Whenever I’m asked about my dream job, I feel like I should say, “I want to be a writer!” (Full enthusiasm, exclamation points and all.) That is what I’m going to school for, after all. But really, my first thought is always, “I want to be Kari Byron!”
In case you don’t know, Kari Byron is the only female Mythbuster. She earns her living by using her artistic and scientific skills (and, since it’s TV and this is America, her cute smile and quirky wardrobe) on one of the Discovery Channel’s most popular shows to…well…bust myths. Meaning she does crazy scientific experiments and TV presentation all day. Meaning she blows stuff up, sets things on fire, and shoots things on a regular basis. Because there are so many nerds out there (myself included) who must know: Can you unlock a door by shooting it? Can you split a tree in half with an arrow and dynamite? Is it really better to hit the ground running? Can you literally knock someone’s socks off?
I’m aware that “Kari Byron” is not a job description. Even when she was on maternity leave, no one could really fill her shoes (the girl who replaced her for a few episodes, Jessi, had a similar chubby-cheeked edginess, but she wasn’t as charismatic, as sharp or as, well, Kari). But how cool would it be to have a job that meant constantly learning and experimenting? True, you could go to school and become an actual scientist, but scientists don’t tend to have fans, and it must be great for the self esteem to have fans. And Kari is one of the most popular Mythbusters. Perhaps this is because she is the only girl (and a cute one, at that) on a show that is most likely watched mainly by boys who would have a crush on her and girls who would like to be her. How wonderful to find a profession where being smart and artsy can make you popular. Famous, actually, without the burden of being tabloid famous.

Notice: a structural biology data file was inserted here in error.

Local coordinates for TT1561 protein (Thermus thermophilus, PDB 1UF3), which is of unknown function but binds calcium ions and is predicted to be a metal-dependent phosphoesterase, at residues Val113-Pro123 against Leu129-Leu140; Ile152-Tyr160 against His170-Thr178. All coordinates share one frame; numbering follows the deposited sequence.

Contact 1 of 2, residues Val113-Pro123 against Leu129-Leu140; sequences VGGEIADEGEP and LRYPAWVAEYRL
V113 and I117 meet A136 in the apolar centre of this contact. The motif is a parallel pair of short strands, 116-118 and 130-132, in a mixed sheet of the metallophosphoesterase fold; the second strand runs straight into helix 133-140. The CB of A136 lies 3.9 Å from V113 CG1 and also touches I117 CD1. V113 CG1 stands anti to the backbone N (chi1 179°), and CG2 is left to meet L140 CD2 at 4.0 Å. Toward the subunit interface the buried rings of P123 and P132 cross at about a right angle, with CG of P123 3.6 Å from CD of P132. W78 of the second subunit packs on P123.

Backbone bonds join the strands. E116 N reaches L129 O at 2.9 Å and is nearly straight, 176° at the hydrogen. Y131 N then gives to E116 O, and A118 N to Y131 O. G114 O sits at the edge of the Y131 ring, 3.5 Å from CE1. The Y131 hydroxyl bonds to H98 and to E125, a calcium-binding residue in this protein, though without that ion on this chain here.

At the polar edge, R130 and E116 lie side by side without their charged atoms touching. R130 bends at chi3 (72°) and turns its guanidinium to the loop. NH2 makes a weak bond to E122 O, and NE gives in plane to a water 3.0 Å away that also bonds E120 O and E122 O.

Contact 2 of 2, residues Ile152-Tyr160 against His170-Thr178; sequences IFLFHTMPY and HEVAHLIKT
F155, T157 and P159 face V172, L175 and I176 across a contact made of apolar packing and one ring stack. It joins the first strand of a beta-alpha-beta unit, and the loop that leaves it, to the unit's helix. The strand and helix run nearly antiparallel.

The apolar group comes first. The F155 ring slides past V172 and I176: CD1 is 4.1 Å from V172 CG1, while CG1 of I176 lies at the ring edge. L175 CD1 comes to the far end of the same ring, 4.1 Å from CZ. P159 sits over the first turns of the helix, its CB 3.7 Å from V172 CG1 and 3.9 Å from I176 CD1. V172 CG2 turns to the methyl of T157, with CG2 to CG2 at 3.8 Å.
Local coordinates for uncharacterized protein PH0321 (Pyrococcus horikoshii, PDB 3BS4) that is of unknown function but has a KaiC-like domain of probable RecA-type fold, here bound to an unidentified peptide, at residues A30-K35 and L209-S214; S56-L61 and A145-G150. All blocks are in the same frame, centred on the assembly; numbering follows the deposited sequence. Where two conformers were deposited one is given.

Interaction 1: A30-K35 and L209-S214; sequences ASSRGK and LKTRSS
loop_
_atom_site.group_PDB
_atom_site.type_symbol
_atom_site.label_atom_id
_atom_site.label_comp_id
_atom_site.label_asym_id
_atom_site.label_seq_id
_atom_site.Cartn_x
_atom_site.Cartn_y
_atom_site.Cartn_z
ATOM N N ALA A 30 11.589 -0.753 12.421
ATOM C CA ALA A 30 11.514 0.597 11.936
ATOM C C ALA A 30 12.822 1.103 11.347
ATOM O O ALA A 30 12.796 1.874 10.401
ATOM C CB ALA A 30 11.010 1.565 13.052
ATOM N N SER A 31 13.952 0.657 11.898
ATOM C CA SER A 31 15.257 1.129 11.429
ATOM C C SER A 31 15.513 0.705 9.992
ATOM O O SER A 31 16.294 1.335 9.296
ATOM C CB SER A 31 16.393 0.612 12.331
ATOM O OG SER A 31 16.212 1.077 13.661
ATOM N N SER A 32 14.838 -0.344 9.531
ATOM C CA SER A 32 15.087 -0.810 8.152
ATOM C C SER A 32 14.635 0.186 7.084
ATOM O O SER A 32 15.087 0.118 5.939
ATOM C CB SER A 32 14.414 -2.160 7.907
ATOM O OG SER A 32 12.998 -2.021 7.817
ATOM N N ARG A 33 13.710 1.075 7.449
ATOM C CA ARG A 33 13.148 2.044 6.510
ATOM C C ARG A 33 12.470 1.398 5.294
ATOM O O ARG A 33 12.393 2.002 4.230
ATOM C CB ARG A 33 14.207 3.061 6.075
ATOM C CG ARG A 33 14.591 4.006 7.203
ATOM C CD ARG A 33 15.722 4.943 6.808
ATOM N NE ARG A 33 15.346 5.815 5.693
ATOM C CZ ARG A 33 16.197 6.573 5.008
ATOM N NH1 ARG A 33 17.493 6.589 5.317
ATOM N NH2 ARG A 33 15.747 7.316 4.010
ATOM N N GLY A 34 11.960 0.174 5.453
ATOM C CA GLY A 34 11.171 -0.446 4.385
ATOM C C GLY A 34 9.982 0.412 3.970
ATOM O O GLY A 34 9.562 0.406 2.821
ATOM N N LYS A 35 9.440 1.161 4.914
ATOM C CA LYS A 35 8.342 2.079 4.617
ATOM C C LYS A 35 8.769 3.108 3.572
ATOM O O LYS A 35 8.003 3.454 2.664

Look at her bio:
“Artist” was only one of many hats she wore while searching for her place in the world. Her sculpting skills and love for odd jobs soon led her into the field of model-making and toy-prototyping, which led to a job with Jamie Hyneman at M5 Industries. It was at M5 that Kari got her big break with MythBusters.
I would love to have “artist” be only one of my many hats. The fact is, my brain can’t survive on art alone. I am a middle-brain person, as opposed to using primarily the right or left half of my brain. You might say it’s because I’m a Libra, if you believe in such things. You might say it’s because (and I can’t prove this, but I believe it to be true) my kindergarten teacher took the pencil out of my left hand and put it in my right (when learning the Pledge of Allegiance, I was told to put the hand I wrote with over my heart–the teacher must have assumed we were all right-handed–and I put my left hand over my heart almost every time). Either way, I crave the tangible, the provable, the scientific. But not to the point where I’d ever want to go to school for science. I live in the middle ground. Which is why Kari’s job would be perfect.
Once, when writing a short story, I beat a pumpkin with a ketchup bottle in an attempt to figure out whether a blow to the head would kill my character or simply set her bleeding. I would have loved to be able to use ballistics gel and a mock skeleton, maybe an impact meter, to get really accurate results. Of course, even with only the pumpkin for a gauge, I soon learned that if that kind of research is necessary in a story, I’m probably getting too bogged down in details and forgetting what the story is about. As a writer, I find it hard to balance the two sides of my brain. If I were Kari Byron, I bet I could do it.
Other reasons I would like to be Kari Byron:
- She even kicks ass when she’s pregnant. Kari busted quite a few myths even while waddling through the late stages of pregnancy, while always keeping in mind the safety of her baby.
- She gets to shoot all kinds of guns. If I recall correctly, she once shot a bazooka.
- She is an artist with a day job–a day job she seems to love.
Sure, there are times when her work is probably mind-numbing and back-breaking (would you like to construct a zeppelin-sized balloon out of lead foil?) but I would guess the rewards outweigh the costs. Of course I do. It’s my fantasy, not my reality.